Incoming U.S. envoy to Moscow met Russian counterpart in Washington, State Dept says
The incoming U.S. ambassador to Russia Lynne Tracy has held a meeting on Tuesday with Moscow's top envoy in Washington DC Anatoly Antonov, State Department spokesperson Ned Price said. Tracy, a veteran U.S. career diplomat, was confirmed by the U.S. Senate in December.
The incoming U.S. ambassador to Russia Lynne Tracy has held a meeting on Tuesday with Moscow's top envoy in Washington DC Anatoly Antonov, State Department spokesperson Ned Price said.
Tracy, a veteran U.S. career diplomat, was confirmed by the U.S. Senate in December. She will depart for Russia in coming days and should be in place later this month, Price said. He declined to detail what the two envoys have discussed but said they did not talk about "any form of negotiated settlements" over Russia's invasion of Ukraine.
"She's currently in the process of having consultations with desks and individuals here in Washington and in this case, she had an opportunity to have a discussion with Ambassador Antonov," Price said. Tracy, who served as a U.S. diplomat in Central Asia and was the deputy chief of mission at the U.S. embassy in Moscow between 2014-2017, heads to Moscow at a time when the bilateral relationship between the two countries have plunged to depths not seen since the Cold War.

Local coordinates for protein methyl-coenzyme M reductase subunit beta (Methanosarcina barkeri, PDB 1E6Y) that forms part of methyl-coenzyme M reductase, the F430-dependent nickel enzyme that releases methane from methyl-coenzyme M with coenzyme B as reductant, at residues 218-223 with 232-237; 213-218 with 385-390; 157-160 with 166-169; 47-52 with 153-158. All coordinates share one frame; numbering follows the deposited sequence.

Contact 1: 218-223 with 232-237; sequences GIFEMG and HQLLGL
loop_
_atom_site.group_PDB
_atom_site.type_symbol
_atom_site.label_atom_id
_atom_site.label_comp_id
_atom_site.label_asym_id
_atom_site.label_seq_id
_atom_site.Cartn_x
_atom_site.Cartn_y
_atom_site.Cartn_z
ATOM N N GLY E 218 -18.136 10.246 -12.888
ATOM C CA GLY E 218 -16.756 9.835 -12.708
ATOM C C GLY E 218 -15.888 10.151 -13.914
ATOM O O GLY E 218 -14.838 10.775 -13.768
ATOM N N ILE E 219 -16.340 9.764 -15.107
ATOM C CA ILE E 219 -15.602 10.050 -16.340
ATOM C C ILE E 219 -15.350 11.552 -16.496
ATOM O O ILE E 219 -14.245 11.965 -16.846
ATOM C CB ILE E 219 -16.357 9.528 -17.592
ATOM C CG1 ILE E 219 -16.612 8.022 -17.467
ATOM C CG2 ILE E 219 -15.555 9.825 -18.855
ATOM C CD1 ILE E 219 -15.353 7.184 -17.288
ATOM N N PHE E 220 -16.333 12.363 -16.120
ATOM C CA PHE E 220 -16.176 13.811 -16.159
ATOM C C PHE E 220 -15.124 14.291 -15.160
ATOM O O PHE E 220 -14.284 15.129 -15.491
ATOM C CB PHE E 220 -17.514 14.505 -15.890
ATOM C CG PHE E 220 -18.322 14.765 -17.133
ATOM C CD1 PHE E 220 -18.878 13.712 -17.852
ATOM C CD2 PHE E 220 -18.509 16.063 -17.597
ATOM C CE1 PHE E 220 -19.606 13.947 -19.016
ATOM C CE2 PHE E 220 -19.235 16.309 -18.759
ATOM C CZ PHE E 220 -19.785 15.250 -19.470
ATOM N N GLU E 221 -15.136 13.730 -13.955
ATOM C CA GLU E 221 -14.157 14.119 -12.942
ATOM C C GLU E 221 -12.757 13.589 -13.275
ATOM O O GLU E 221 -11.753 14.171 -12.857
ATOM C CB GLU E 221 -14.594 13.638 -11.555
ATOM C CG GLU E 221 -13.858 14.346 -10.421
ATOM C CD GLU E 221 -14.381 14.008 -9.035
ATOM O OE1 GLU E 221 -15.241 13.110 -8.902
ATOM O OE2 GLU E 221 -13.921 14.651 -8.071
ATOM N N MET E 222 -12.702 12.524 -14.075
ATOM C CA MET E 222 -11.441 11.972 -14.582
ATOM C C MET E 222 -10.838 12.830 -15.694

She replaces John Sullivan, a Republican lawyer with a public service career spanning four decades and five U.S. presidents, who left Moscow in September 2022. He was appointed by former president Donald Trump and was retained by President Joe Biden. As bilateral ties have deteriorated, Washington and Moscow has also been in a dispute over staffing of their embassies in each other's capital, each criticizing the other for imposing restrictions.
Several months before his departure, Sullivan urged Russia to not close the U.S. Embassy. Price on Wednesday reiterated the importance of communication channels. "We have been clear about our desire to maintain open channels of communication with Russia. We have an embassy in Moscow, it's under duress because of the pressure and the limitations that the Kremlin has imposed on it," he said.
"There are open channels of communication. We use these channels to convey where we are on issues that are of the utmost priority to us," he said.
(This story has not been edited by Devdiscourse staff and is auto-generated from a syndicated feed.)
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